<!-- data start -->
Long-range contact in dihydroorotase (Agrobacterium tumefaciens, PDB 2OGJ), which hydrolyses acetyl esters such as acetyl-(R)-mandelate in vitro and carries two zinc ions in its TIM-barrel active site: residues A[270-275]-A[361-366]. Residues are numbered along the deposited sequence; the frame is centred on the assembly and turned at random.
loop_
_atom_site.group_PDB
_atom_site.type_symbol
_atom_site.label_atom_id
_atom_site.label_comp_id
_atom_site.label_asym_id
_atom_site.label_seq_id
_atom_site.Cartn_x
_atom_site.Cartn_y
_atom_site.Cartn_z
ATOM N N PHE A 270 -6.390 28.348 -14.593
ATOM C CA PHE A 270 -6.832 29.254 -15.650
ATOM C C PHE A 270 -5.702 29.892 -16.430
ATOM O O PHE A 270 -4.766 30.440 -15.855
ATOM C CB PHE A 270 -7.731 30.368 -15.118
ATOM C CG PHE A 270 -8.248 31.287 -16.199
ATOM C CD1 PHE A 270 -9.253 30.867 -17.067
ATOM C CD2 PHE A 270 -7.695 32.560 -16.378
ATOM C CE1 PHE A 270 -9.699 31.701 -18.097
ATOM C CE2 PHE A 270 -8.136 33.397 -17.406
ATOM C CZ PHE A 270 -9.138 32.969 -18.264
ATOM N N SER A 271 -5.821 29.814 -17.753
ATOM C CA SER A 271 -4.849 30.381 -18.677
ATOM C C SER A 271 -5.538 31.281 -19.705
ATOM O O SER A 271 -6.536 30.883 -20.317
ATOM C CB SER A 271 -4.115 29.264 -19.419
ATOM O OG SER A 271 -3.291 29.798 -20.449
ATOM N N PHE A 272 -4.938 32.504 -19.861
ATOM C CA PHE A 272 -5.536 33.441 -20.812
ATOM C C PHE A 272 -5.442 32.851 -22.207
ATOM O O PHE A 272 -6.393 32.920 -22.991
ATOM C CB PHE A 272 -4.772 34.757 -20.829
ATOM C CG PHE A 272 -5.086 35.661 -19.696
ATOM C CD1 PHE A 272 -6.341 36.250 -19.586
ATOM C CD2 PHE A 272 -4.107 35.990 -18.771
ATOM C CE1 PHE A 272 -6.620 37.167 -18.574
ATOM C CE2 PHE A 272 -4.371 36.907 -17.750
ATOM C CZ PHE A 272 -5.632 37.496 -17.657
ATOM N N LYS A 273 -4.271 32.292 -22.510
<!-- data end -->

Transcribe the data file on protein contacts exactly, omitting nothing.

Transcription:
Long-range contact in dihydroorotase (Agrobacterium tumefaciens, PDB 2OGJ), which hydrolyses acetyl esters such as acetyl-(R)-mandelate in vitro and carries two zinc ions in its TIM-barrel active site: residues A[270-275]-A[361-366]. Residues are numbered along the deposited sequence; the frame is centred on the assembly and turned at random.
loop_
_atom_site.group_PDB
_atom_site.type_symbol
_atom_site.label_atom_id
_atom_site.label_comp_id
_atom_site.label_asym_id
_atom_site.label_seq_id
_atom_site.Cartn_x
_atom_site.Cartn_y
_atom_site.Cartn_z
ATOM N N PHE A 270 -6.390 28.348 -14.593
ATOM C CA PHE A 270 -6.832 29.254 -15.650
ATOM C C PHE A 270 -5.702 29.892 -16.430
ATOM O O PHE A 270 -4.766 30.440 -15.855
ATOM C CB PHE A 270 -7.731 30.368 -15.118
ATOM C CG PHE A 270 -8.248 31.287 -16.199
ATOM C CD1 PHE A 270 -9.253 30.867 -17.067
ATOM C CD2 PHE A 270 -7.695 32.560 -16.378
ATOM C CE1 PHE A 270 -9.699 31.701 -18.097
ATOM C CE2 PHE A 270 -8.136 33.397 -17.406
ATOM C CZ PHE A 270 -9.138 32.969 -18.264
ATOM N N SER A 271 -5.821 29.814 -17.753
ATOM C CA SER A 271 -4.849 30.381 -18.677
ATOM C C SER A 271 -5.538 31.281 -19.705
ATOM O O SER A 271 -6.536 30.883 -20.317
ATOM C CB SER A 271 -4.115 29.264 -19.419
ATOM O OG SER A 271 -3.291 29.798 -20.449
ATOM N N PHE A 272 -4.938 32.504 -19.861
ATOM C CA PHE A 272 -5.536 33.441 -20.812
ATOM C C PHE A 272 -5.442 32.851 -22.207
ATOM O O PHE A 272 -6.393 32.920 -22.991
ATOM C CB PHE A 272 -4.772 34.757 -20.829
ATOM C CG PHE A 272 -5.086 35.661 -19.696
ATOM C CD1 PHE A 272 -6.341 36.250 -19.586
ATOM C CD2 PHE A 272 -4.107 35.990 -18.771
ATOM C CE1 PHE A 272 -6.620 37.167 -18.574
ATOM C CE2 PHE A 272 -4.371 36.907 -17.750
ATOM C CZ PHE A 272 -5.632 37.496 -17.657
ATOM N N LYS A 273 -4.271 32.292 -22.510